Seems like a hell of a way to cripple your ability to test and if needed, make changes to that frame layout.

    I love how people always label what the Burgess/Rossi team tried to do as “make a Yamaha out of the Ducati”
    Look at the whole of the MotoGP field. What frame “style” is most common? How can Bridgestone make a tyre suitable for 2 completly different styles of bike? What they were trying to acheive, in my mind, is to get something that is at least somewhat inline with the style of bike the rules (and tyres) dictate.

    The fans would be pissed if Rossi just kept riding round with the same bike, with no hint of change. They would ask, why are there no new developments from the brilliant Burgess and Rossi, they must not be that great at figuring out solutions after all.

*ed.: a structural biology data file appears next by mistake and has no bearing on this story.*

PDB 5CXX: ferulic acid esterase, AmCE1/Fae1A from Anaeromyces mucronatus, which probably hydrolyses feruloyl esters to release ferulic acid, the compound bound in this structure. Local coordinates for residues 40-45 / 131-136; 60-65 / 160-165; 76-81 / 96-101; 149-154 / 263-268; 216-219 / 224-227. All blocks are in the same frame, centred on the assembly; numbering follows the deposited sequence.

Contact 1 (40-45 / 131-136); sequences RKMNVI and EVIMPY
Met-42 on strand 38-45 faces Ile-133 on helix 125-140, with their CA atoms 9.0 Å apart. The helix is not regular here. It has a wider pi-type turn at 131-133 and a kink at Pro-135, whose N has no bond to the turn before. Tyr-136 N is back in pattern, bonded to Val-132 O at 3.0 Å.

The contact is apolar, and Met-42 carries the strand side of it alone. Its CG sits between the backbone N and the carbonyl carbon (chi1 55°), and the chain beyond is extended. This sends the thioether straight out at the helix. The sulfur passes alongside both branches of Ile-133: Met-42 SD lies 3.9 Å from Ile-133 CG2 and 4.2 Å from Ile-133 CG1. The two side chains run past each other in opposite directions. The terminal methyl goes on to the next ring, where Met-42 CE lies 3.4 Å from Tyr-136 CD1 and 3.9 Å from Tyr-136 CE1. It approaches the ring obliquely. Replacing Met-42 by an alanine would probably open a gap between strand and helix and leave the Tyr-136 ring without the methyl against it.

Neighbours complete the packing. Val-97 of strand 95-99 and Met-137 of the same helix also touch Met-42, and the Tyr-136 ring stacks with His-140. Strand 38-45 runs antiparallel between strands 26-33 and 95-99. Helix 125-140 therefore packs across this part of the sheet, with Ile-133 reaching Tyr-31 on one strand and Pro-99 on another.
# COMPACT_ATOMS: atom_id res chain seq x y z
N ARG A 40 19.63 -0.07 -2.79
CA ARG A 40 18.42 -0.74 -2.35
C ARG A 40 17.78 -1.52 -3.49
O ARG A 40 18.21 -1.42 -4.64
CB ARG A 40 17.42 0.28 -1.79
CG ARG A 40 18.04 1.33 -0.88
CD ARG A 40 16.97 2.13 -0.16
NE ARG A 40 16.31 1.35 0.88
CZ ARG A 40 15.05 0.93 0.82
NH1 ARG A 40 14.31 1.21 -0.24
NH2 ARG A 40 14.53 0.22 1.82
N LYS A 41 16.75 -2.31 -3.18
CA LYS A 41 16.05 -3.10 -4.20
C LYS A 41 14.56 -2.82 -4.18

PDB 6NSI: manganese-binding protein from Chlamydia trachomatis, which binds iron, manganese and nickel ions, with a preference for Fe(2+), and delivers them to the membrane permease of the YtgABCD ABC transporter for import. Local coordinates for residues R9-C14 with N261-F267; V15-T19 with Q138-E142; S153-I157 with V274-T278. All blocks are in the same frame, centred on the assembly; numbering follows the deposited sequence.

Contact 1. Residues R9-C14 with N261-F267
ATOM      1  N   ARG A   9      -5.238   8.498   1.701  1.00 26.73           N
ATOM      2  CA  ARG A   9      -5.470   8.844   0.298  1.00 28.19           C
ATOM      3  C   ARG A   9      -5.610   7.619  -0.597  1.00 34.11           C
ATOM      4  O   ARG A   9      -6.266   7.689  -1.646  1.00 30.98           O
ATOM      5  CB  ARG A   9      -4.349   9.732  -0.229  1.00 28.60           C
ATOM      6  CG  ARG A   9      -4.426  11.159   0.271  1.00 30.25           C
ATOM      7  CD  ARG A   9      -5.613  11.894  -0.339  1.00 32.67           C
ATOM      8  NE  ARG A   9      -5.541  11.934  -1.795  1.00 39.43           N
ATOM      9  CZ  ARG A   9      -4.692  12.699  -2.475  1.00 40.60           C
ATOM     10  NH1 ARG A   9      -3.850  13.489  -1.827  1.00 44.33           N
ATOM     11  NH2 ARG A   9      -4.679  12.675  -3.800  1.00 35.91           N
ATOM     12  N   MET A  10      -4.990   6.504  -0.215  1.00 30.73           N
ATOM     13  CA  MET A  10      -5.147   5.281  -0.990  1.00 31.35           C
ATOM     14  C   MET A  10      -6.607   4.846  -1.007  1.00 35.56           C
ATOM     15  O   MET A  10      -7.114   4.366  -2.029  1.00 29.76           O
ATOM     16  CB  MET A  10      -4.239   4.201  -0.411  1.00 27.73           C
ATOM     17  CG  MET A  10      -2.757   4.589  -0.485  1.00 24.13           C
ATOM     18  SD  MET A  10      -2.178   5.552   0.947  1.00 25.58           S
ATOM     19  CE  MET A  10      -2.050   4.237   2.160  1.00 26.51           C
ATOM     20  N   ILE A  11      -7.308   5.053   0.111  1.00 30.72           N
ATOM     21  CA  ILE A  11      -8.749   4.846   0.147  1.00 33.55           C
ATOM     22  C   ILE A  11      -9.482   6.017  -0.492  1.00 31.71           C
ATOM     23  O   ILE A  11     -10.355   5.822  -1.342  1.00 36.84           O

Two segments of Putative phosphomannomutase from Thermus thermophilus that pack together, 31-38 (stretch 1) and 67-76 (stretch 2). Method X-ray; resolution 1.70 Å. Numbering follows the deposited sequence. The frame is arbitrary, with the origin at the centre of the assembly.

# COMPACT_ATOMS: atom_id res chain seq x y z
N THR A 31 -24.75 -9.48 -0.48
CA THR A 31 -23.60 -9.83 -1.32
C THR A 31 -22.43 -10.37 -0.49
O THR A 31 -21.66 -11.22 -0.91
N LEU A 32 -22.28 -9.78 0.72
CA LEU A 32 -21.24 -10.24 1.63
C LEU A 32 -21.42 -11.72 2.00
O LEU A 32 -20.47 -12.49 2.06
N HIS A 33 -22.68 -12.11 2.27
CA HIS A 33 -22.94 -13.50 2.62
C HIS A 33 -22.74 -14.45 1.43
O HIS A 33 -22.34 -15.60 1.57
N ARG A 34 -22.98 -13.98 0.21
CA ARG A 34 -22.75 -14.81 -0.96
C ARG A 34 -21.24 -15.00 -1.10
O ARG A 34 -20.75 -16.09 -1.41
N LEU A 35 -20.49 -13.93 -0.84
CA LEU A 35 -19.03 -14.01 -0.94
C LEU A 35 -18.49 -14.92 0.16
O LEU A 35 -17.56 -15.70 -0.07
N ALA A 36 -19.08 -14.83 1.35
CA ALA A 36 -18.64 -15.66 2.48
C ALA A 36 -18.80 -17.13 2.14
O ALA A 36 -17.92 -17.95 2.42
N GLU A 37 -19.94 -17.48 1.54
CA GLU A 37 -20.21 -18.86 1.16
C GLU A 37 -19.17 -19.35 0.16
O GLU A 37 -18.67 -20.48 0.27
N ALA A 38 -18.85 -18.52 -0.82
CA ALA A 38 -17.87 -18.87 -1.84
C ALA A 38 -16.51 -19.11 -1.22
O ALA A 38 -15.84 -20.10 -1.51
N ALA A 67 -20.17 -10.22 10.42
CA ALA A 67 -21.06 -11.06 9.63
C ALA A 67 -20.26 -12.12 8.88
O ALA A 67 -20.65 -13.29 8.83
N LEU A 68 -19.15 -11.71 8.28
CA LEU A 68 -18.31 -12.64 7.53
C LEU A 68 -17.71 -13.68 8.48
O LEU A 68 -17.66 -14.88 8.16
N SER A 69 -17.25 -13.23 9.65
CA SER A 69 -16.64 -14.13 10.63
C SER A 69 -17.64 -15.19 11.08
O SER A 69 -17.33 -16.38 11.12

Similarly, the fans are pissed because all the changes they made didn’t do much to improve results. The same sort of thing gets said. All these new parts and the Doctor still cant ride it, they must not be that great at figuring out solutions after all.

    Make what you will of the following stuff. In my view, the spec tyre could be partly to “blame”.

    2004: Using Michelins. Capirossi 9th, Bayliss 14th.
    2005: Ducati, Suzuki and Kawasaki on Bridgestones. Ducati starting to get better results compared to the previous years
    2006: As above. Capirossi finishes the championship 3rd, very close to Hayden and Rossi.
    2007: As above again. Stoner wins the championship.
    2008:Ducati, Kawasaki and Suzuki on Bridgestones, plus a switch by Rossi and Pedrosa to Bridgestone part way through. Stoner 2nd in the championship.
    2009: Spec tyre comes in. Results starting to drop for Ducati. And on top of that, Stoner misses 3 races with his lactose intolerance.